matt eakinMatthew Eakin (Almost) Everything I know about testing I learned playing poker
When I was in High School I always enjoyed weekly poker games with my friends. Little did I realize back then that those weekly matches were preparing me to be a software tester. As I began my career, I realized many poker skills learned years ago in my youth are similar to skills I need to be a good software tester. In poker resource allocation (betting with chips) is easier knowing if your opponent has won a World Series of Poker bracelet or if they are a novice. In testing it helps to know how much business, testing and technical knowledge each team member has so you can allocate resource efficiently and effectively. After every turn of the cards and bet I was conducting risk assessments; planning how I wanted to play every hand and adjusting when needed (but not following a plan to the letter) was critical to my success. Improving your poker skills makes you a stronger tester.
Craig Stuntz The Limits of Unit Testing and How to Exceed Them
Your unit tests pass and your code coverage looks great, so you can just hit “Deploy” and head out for the weekend, right? Unfortunately, passing tests, while useful, do not guarantee that your system works correctly. We can do better! Techniques such as property based testing, fuzzing, dependent types, and manual testing can be combined with unit testing to ensure highly reliable software. How do you know when you are really, truly “covered” by a unit test and when you must employ other techniques? You will learn precisely what unit testing really does, what it can never do, and how to create the best plan for ensuring the overall quality of your application.
Stan Jónsson Testing Web Services
This session will cover various tools, frameworks and techniques for testing Web Services.  We will take the open source SoapUI, JMeter and REST-assured for a spin, and learn how they can be used for smoke testing, load testing, performance testing, acceptance testing, probing and mocking Web Services.  Examples will include SOAP and RESTful Web Services using XML and JSON.  Some general tips will be provided on Web Service development.  There will be some code examples in Java, but the session should benefit anyone struggling with Web Service testing.
Pradeepa Narayanaswamy Discover the Power of Pair Testing!!!
In agile teams, it’s inevitable that team members are expected to be more cross-functional and produce high quality product for their customers. How can agile team members become more cross-functional and take ownership of quality? Often times there seems to be a scarcity of testing talents in agile teams. How can agile teams attain highest quality product when working with very few or no testing talents?For agile team members to take ownership of quality, Pradeepa Narayanaswamy exposes the power of “Pair Testing” that greatly supports providing faster feedback and producing high quality product all along as a team. For the scarce testing talents and an effective way to become more cross-functional, one approach is for team members to pair up on various (unit, integration, exploratory and several other) testing efforts that ensures the shared eye on quality and learning. Pradeepa talks about several pairing options and opportunities between various specialties in an agile team. She also talks about some “non-typical” pairing opportunities with DevOps, Operations, Sales, Marketing and Support members to name a few.As a new or an experienced agile team member, learn how to spearhead this technique in your team at various levels and spread the buzz to other teams. As a tester, learn how to get the non-testing talents excited and experience the value of pair testing.This is a general outline of the presentation flow.1. Introduction to Pair Testing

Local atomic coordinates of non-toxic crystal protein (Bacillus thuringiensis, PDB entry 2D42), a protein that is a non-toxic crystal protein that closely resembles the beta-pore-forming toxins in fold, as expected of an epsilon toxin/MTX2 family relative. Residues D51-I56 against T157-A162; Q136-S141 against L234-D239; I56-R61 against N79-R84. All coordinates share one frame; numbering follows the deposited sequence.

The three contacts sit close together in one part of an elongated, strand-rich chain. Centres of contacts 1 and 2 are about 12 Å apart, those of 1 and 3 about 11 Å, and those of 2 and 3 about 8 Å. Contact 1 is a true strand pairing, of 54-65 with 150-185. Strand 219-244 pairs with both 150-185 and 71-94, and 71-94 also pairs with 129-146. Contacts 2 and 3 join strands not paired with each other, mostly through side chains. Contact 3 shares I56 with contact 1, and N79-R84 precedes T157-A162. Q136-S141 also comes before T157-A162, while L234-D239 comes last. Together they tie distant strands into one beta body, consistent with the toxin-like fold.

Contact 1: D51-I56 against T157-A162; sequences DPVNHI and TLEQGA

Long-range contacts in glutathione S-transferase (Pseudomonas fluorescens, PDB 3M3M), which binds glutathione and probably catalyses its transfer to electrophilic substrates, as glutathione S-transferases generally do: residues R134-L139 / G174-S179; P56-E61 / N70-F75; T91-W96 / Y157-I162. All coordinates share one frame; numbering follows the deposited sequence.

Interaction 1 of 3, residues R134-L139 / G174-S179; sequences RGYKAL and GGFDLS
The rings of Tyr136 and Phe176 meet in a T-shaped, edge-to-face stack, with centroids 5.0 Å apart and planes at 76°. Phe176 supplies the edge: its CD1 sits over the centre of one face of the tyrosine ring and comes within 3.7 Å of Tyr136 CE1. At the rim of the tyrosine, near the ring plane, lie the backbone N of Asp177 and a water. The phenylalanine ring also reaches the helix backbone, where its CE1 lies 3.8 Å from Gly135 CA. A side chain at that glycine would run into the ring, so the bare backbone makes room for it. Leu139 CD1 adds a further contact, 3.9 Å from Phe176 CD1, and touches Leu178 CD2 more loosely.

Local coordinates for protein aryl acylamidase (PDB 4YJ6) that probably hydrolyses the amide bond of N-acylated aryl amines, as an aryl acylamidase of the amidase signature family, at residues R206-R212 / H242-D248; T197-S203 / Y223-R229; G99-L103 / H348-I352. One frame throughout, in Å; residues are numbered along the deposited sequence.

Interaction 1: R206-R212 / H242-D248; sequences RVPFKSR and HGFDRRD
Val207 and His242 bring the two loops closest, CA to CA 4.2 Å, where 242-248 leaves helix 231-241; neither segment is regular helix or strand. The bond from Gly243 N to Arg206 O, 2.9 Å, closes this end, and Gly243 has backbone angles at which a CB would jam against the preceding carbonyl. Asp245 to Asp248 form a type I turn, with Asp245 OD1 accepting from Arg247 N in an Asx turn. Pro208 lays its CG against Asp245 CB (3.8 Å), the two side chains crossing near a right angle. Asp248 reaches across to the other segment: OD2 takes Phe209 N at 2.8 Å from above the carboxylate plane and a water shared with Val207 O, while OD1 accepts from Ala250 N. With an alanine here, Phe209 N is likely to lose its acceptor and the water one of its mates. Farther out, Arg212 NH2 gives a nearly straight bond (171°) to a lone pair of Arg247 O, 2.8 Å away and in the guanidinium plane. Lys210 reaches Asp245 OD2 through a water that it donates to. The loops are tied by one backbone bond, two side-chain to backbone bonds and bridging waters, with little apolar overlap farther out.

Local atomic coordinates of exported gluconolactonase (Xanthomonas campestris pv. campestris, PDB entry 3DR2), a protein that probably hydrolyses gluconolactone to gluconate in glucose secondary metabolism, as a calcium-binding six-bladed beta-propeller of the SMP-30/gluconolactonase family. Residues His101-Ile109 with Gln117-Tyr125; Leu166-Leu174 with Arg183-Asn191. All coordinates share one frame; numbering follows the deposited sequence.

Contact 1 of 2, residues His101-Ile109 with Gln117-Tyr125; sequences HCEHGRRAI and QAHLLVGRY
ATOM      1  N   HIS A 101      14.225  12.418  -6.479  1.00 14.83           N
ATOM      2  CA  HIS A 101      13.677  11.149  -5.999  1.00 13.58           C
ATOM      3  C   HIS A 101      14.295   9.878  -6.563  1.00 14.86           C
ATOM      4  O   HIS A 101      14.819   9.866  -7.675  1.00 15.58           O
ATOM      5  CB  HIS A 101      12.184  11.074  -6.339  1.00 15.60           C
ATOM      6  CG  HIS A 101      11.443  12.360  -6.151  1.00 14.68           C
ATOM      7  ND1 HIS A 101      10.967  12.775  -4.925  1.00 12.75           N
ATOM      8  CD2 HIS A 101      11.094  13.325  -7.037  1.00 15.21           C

2.A time-boxed activity to experience the pairing- I will be using a slightly modified version of this game. http://tastycupcakes.org/2011/10/pairing-for-non-programmers/
3. Pair testing options and opportunities with team and non-team members
4. What about? – I have a dozen pre-identified questions that can trigger conversation and discussion among the participants. I expect this to be a very interactive section. I will have participants share their personal experience if any
5. Benefits and Challenges in Pair testing
matt heusserMatthew Heusser Agile-Test Evolution:  Changing Test Strategy Over Time
After years of consulting and conferring with teams from Activate to Zappos, Matt Heusser has seen more that how teams test – he has seen how test strategy changes over time to support more ambitious development approaches.That vantage point gave Matt the opportunity to put together a playbook – a guide to the recurring patterns of success, and failure, that he has for teams on the page of continuous improvement. Teams that moved from heavily documented process to light, to executable examples and exploration, and, for some, one-piece flow and continuous delivery tend to experiment with technique — some techniques seem to work, and others, not so much.Come benefit from the experience of others as we discuss a move to a fluency model for Agile-Testing, with real examples. Take home ways your team might evolve … and perhaps a few things to avoid.
Rob Bowyer & Erik Davis How Do I Reach the Congregation When I’m Preaching to the Choir
Professional development is important – everyone attending this conference knows that. What about those that aren’t attending conferences, reading books or following testing thought leaders online?Erik and Rob have had a variety of experiences working with those that are absolutely energized about their career and those that sometimes seem to only just want a job and nothing more.In this interactive session we will reflect on some of our own experiences and successes. As well, we’ll facilitate a group discussion on topics such as: